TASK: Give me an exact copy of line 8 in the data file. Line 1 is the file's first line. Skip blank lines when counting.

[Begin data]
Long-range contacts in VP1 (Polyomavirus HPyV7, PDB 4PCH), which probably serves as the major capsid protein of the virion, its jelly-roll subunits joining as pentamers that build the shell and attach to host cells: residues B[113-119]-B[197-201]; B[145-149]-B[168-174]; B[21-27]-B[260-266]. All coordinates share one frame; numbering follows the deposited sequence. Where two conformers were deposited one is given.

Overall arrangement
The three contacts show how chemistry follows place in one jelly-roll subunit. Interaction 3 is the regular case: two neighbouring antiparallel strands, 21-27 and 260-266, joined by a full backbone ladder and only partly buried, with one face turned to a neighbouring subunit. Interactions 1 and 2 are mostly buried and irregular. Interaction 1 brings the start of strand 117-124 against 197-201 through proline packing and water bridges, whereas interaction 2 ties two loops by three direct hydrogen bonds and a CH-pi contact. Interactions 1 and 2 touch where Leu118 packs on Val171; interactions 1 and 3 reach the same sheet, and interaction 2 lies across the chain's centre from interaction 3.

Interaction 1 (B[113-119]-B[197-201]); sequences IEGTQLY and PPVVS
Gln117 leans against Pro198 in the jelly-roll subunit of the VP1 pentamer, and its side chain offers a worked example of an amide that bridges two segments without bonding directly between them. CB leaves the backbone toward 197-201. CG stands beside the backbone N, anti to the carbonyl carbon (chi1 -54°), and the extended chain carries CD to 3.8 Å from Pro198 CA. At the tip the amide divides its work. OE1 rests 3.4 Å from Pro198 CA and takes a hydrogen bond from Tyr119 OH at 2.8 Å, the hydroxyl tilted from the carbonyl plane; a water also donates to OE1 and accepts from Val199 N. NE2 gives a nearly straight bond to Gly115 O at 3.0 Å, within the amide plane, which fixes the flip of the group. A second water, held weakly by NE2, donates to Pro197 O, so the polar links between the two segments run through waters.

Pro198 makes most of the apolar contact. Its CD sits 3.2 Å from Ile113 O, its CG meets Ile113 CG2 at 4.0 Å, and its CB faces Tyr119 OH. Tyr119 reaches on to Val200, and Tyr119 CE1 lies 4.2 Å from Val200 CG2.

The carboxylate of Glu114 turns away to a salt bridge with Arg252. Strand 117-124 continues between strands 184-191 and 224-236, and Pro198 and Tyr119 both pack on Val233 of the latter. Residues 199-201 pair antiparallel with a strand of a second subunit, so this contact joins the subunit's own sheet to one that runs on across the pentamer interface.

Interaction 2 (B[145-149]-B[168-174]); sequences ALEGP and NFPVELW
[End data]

Interaction 2 (B[145-149]-B[168-174]); sequences ALEGP and NFPVELW